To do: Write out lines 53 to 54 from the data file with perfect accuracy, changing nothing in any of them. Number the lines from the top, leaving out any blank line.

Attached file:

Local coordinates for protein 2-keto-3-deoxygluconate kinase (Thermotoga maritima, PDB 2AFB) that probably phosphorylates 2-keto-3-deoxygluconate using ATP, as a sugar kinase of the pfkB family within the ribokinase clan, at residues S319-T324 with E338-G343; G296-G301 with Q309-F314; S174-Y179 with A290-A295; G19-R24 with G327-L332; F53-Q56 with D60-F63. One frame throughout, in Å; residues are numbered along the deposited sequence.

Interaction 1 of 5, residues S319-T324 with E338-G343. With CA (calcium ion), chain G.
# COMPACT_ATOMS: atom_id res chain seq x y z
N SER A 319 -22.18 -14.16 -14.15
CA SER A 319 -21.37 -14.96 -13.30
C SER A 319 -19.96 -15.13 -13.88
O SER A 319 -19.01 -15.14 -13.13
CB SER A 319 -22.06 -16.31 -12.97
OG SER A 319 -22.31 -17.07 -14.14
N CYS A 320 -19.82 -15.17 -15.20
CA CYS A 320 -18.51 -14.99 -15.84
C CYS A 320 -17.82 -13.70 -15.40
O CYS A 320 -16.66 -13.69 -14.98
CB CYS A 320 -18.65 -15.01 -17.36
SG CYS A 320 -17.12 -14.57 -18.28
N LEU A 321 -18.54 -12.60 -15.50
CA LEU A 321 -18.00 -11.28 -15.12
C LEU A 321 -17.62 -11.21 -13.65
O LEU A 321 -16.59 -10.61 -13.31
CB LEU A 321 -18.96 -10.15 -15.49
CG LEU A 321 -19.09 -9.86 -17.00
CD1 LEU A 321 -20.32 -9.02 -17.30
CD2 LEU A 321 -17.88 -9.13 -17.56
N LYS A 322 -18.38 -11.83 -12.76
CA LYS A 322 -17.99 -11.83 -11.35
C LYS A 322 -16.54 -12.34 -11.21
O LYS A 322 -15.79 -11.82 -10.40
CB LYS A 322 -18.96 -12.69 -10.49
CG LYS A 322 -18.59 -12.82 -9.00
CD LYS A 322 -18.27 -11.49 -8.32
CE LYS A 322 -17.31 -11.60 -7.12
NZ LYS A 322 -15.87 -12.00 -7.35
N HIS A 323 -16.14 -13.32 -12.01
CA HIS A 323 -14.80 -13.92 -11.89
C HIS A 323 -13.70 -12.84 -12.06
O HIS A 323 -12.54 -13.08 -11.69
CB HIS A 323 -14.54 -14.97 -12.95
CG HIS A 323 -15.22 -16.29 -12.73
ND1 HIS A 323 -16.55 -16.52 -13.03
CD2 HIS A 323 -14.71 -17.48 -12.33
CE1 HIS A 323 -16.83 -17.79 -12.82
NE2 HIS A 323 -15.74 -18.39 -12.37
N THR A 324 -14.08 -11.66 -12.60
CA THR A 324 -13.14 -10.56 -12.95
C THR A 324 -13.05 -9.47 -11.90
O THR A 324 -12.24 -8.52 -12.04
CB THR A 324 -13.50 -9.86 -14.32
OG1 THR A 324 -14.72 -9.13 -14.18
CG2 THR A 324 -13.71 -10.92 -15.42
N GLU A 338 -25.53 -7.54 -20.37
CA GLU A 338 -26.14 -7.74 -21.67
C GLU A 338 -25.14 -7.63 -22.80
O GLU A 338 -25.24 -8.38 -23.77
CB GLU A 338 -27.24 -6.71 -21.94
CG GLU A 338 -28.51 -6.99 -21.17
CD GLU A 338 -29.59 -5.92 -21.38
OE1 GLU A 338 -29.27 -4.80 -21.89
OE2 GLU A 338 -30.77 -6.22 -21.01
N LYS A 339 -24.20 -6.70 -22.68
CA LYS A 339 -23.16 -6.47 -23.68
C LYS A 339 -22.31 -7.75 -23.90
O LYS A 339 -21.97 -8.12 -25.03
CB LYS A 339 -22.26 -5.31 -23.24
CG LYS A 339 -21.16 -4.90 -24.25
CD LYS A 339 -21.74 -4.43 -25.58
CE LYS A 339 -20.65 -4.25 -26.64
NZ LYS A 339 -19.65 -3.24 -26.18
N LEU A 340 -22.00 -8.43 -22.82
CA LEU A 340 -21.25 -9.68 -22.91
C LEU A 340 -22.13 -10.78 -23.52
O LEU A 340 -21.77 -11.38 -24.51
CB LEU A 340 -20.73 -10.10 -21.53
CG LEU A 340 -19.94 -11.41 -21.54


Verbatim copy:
O GLU A 338 -25.24 -8.38 -23.77
CB GLU A 338 -27.24 -6.71 -21.94